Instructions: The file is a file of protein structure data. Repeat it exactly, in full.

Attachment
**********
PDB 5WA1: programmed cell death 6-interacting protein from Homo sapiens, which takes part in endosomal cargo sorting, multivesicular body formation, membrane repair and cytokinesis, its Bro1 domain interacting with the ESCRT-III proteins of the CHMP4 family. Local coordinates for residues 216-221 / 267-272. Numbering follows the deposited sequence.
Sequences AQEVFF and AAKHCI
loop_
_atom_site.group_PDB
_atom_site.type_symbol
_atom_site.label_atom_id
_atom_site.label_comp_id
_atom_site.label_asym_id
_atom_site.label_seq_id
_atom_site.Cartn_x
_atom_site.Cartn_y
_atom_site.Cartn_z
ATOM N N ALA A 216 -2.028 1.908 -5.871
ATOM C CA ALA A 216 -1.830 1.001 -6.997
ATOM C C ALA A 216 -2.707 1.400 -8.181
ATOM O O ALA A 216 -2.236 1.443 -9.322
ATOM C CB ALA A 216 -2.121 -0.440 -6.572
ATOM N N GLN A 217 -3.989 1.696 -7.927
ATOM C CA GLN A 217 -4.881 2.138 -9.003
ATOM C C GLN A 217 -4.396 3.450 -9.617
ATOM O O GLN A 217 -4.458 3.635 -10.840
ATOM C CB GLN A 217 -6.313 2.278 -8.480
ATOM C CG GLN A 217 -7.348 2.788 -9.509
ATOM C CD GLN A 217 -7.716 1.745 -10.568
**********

PDB 5WA1: programmed cell death 6-interacting protein from Homo sapiens, which takes part in endosomal cargo sorting, multivesicular body formation, membrane repair and cytokinesis, its Bro1 domain interacting with the ESCRT-III proteins of the CHMP4 family. Local coordinates for residues 216-221 / 267-272. Numbering follows the deposited sequence.
Sequences AQEVFF and AAKHCI
loop_
_atom_site.group_PDB
_atom_site.type_symbol
_atom_site.label_atom_id
_atom_site.label_comp_id
_atom_site.label_asym_id
_atom_site.label_seq_id
_atom_site.Cartn_x
_atom_site.Cartn_y
_atom_site.Cartn_z
ATOM N N ALA A 216 -2.028 1.908 -5.871
ATOM C CA ALA A 216 -1.830 1.001 -6.997
ATOM C C ALA A 216 -2.707 1.400 -8.181
ATOM O O ALA A 216 -2.236 1.443 -9.322
ATOM C CB ALA A 216 -2.121 -0.440 -6.572
ATOM N N GLN A 217 -3.989 1.696 -7.927
ATOM C CA GLN A 217 -4.881 2.138 -9.003
ATOM C C GLN A 217 -4.396 3.450 -9.617
ATOM O O GLN A 217 -4.458 3.635 -10.840
ATOM C CB GLN A 217 -6.313 2.278 -8.480
ATOM C CG GLN A 217 -7.348 2.788 -9.509
ATOM C CD GLN A 217 -7.716 1.745 -10.568